When at home, immediately blot or soak a spill from a fabric. Do not rub. Rubbing can damage the fabric and remove the dye.
Bring your garments for professional cleaning as soon as possible after a stain occurs. Stains left too long can become permanent and damage the fabric.
Protect your clothing from perfumes, lotions, antiperspirants, and hair products. Many of these solutions contain alcohol and will damage some dyes. These “invisible stains” often appear after being exposed to the cleaning processes. If possible, dress after applying hairspray, perfume etc.
Protect garments, especially silks, from excessive body perspiration. Body salts can weaken fibers and cause dyes to discolor. Use underarm shields where possible.
Prolonged exposure to direct sunlight will also weaken fibers and discolourareas of the garment.
Do not press stained or soiled clothing, as the heat can set stains.
When bringing items in for cleaning, point out stains on your garments and discuss concerns with our customer service personnel.
Have matching coordinates cleaned together so colours will remain uniform
Always follow the manufacturers’care labels located in the inseams of your garments to clean and preserve your garments
If a garment or fabric stain is still wet, do not rub it. This will spread the stain and embed it in the fabric. Absorb excess moisture by carefully blotting the item with a paper towel or cotton towel
Water spots on fabrics such as silk or taffeta can be removed by passing steam through the item (such as from a boiling kettle of water) and then gently ironing using a low setting while the item is still damp. Do not try this unless you are certain the spot is only water.
Do not iron fabrics that have a deodorant stain, or have been recently exposed to deodorant without being washed, as this can permanently stain the garment. In fact, heat will set many stains, so it is best to not iron unwashed items.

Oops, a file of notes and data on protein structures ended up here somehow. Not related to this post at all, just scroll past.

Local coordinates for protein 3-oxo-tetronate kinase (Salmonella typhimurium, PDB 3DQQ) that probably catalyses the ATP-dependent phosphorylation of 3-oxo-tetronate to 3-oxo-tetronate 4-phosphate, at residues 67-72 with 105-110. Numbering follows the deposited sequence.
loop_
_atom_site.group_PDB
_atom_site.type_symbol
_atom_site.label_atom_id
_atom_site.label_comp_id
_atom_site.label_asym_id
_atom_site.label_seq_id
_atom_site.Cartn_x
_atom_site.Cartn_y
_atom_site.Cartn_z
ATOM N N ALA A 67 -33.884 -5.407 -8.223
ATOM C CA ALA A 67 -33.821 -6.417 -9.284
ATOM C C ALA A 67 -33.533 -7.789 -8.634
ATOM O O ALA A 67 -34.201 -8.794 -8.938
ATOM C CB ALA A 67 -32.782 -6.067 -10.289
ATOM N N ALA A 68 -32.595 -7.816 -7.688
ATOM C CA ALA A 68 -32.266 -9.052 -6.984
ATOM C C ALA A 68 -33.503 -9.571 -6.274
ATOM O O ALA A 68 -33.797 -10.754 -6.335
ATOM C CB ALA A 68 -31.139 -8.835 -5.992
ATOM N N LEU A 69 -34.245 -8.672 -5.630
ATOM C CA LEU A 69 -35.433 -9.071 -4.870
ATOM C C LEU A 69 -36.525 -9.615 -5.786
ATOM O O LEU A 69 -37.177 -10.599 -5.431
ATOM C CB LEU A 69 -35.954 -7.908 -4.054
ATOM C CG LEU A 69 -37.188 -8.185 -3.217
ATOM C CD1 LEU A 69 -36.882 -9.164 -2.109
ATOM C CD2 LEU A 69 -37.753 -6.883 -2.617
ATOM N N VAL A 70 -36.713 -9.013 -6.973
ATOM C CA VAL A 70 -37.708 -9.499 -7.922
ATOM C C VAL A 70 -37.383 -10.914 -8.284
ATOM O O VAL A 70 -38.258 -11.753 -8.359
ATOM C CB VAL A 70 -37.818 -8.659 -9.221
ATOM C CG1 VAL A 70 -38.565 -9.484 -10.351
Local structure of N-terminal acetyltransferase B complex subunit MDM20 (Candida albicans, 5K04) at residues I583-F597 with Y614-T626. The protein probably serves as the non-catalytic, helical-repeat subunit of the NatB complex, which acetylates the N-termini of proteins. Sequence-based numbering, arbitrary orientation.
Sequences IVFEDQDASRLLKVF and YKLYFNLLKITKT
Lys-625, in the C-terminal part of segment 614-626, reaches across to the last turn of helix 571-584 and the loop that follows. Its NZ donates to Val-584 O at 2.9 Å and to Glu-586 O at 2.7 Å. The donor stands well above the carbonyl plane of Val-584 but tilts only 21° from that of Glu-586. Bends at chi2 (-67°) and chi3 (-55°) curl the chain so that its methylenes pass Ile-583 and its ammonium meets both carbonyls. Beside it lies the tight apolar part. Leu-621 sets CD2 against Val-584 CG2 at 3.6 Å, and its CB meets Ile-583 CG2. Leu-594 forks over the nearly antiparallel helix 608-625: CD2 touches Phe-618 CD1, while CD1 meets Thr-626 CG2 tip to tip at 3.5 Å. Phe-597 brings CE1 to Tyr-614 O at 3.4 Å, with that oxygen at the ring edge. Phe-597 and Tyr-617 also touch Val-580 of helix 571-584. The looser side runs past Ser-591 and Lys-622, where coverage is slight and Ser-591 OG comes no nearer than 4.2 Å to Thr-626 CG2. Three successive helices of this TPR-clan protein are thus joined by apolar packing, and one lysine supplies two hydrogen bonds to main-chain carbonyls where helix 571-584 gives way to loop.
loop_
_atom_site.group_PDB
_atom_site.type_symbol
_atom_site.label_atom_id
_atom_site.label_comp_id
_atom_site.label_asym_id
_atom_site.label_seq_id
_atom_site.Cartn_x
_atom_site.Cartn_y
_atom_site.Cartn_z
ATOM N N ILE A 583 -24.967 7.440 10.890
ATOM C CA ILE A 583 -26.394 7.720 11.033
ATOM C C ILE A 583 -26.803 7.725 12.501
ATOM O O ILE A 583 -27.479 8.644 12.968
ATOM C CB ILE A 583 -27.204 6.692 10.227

Do not remove cosmetic stains yourself, as the colors and oils in many cosmetics can bleed through fabric, enlarging the stain. Have the stain professionally treated.
Do not use hot water to clean egg stains as this will set the stain. Cold water is always best for rinsing out stains on washable items.
The mildest and safest bleach for whitening and brightening natural fibers is white vinegar. As well, it is less harmful for the environment
When laundering clothes at home, consider using phosphate-free detergents and air-drying items rather than tumble-drying. Think “Green”. Using cooler water and air-drying also prolongs the life of your garments.
When removing stains at home, be leery of the use of acetone, as many fibers will dissolve or weaken when exposed to this chemical
If gum sticks to a garment harden the gum with ice to allow it to become brittle and then chip it off. Wash the garment thoroughly to remove residue and sugars
Perspiration can have a damaging effect on your garments by weakening and yellowing the fibers. Soak perspiration stains on washable garments promptly in a solution of warm water mixed with white vinegar
Candle wax should be removed by placing the stained area between two paper towels, or pieces of brown paper. Press the item with a warm iron so that the wax can be absorbed into the paper towels or brown paper
Ink stains can wreak havoc on many fabrics. Unfortunately, home cleaning methods such as using hairspray to remove pen ink can make the stain bleed and set into the fabric due to the oils and lanolin contained in many hairsprays. Have the item professionally stain-treated, particularly dry-clean only items.
Although home dry-cleaning kits are convenient, most of the products on the market work well in simply freshening your garments and removing some odours. However, they are less effective in removing many types of stains, particularly oil-based stains, and in some cases may cause the stain to bleed and permanently set into the fabric. Moreover, many of these products are unable to remove ground-in soils. Professional cleaning may be safer and more effective.